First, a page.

The World Health Organization has said botched abortions are a leading cause of maternal death worldwide, and in 2008 accounted for 12% of all maternal deaths in Latin America and the Caribbean.

But the strong influence of the Catholic church in the region makes reform unlikely. Earlier this week, Peru’s congress rejected a bill to decriminalise abortion in the case of rape. …

“This shows how the situation here has become normal, at least to those who work with these cases,” said Cecilia Caniza, a psychiatrist based in Asunción. “Everyone needs to understand that this is not normal. Just because there are lots of cases does not make the situation OK.”

International research suggests the potential hazards for very young mothers are considerable: even though a 10-year-old may be able to conceive, her pelvis is not fully developed, raising the likelihood of complications during birth.

“One big study in Bangladesh showed a five-fold increase in risk of death among 10- to 14-year-olds compared to women aged 20 to 24,” said Dr Mickey Chopra, Unicef’s global chief of health.

“Even if the mother doesn’t die, the physical complications of pregnancy can be quite severe, running from prolapses to being physically disabled,” said Chopra.

Young girls who become pregnant also experience higher rates of pre-eclampsia – dangerously high blood pressure – which can be life-threatening for mother and baby.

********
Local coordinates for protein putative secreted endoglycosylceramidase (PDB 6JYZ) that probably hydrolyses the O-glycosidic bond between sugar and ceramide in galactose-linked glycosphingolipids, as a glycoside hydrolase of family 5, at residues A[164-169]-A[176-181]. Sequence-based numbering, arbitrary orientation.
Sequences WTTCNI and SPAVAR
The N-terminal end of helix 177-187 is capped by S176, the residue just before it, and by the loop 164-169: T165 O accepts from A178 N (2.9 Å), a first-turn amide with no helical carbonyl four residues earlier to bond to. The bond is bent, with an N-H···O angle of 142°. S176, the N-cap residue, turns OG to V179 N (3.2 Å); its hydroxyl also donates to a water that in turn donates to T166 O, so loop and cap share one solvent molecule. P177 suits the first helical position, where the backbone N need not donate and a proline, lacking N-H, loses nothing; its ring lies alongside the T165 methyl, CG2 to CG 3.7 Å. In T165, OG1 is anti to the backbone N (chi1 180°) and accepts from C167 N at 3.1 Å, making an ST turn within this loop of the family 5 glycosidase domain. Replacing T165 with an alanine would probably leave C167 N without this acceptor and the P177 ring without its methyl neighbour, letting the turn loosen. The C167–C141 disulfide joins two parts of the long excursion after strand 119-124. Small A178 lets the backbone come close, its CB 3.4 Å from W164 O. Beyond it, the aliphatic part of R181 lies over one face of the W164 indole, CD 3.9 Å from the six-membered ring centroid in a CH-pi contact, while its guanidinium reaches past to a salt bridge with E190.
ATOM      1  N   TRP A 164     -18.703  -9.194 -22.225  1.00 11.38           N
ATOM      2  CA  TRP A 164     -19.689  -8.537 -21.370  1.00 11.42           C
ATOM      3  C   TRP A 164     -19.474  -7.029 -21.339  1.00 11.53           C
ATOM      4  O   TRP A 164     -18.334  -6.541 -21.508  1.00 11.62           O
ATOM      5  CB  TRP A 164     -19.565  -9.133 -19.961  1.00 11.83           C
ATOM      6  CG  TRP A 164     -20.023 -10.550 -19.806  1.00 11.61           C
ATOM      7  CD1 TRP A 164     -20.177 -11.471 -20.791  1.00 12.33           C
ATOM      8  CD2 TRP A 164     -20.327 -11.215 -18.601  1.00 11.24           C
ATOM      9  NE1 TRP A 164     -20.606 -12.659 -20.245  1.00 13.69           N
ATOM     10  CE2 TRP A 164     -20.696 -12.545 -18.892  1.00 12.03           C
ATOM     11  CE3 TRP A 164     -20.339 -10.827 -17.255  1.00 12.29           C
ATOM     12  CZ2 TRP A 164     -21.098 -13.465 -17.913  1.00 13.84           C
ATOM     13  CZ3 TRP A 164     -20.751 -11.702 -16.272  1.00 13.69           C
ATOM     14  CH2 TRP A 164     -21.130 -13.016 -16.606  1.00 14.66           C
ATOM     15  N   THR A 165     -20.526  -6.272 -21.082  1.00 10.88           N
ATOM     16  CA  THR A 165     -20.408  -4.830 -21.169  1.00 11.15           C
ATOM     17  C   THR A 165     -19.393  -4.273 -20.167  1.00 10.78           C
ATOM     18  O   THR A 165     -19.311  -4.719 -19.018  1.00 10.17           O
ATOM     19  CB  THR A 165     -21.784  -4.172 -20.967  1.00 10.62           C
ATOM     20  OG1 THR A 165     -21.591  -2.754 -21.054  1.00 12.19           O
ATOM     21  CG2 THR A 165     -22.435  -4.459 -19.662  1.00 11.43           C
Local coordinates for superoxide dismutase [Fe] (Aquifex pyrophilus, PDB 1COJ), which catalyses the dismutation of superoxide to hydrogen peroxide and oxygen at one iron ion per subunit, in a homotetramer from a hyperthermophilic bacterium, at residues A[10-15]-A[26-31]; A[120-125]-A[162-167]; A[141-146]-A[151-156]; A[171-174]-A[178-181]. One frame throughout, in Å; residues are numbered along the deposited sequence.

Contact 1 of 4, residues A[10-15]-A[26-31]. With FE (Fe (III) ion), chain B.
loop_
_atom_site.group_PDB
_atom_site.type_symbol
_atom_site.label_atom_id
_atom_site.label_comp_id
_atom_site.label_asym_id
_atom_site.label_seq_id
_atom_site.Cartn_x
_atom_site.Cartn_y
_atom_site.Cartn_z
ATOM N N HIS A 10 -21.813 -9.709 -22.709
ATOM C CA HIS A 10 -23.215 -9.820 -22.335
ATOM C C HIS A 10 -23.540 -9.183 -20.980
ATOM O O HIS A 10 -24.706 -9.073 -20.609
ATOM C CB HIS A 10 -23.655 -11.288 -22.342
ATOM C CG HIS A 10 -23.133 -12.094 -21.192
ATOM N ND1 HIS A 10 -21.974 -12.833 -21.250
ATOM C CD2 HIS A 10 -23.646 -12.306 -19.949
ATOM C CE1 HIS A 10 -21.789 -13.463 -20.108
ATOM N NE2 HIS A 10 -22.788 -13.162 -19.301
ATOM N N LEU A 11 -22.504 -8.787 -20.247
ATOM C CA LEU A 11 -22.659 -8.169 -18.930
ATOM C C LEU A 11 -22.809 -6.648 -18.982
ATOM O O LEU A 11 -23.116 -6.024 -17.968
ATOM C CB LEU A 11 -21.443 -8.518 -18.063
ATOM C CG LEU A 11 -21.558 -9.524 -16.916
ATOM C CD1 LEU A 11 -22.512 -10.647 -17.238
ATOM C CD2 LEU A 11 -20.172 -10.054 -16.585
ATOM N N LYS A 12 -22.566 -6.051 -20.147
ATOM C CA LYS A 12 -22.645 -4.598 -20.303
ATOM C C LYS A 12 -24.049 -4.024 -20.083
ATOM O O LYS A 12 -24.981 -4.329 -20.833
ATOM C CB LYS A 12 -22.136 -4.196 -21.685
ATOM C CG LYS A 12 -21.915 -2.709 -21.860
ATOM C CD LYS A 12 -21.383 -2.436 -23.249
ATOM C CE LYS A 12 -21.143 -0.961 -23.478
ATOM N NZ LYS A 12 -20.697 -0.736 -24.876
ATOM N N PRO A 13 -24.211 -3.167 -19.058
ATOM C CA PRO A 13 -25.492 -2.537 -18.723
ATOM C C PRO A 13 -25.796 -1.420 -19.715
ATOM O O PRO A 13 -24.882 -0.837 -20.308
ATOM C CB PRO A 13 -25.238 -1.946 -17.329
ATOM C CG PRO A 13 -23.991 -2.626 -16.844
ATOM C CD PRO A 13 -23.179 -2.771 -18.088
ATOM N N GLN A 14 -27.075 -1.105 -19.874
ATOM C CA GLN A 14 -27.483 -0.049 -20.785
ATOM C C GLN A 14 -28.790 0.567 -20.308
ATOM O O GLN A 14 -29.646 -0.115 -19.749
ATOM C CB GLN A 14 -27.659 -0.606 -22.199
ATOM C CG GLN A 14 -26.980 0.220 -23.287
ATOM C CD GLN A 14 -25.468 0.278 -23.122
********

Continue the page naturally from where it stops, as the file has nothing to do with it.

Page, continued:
And even when rape is not an issue, adolescents can have difficulty adapting to motherhood when they are still growing up themselves, said Daghni Rajasingam, a consultant obstetrician and spokesperson for the Royal College of Obstetricians and Gynaecologists in the UK.

According to Unicef, the teen and adolescent birth rate in Paraguay is 63 per 1000 girls aged 15 to 19. In the UK, which has one of the highest rates in Europe, the rate is 25 per 1000 and in the US, which has the highest rates in the OECD, it is 39.

Religion is not the only factor. Some Catholic countries do not have high teenage pregnancy rates – in Italy it is seven per 1000 and in Ireland it is 16. “Access to abortion is obviously important, but it is also about social norms,” Chopra said.

Additional reporting by Shanna Hanbury

10-year-old raped girl forced into dangerous childbirth by Paraguayan government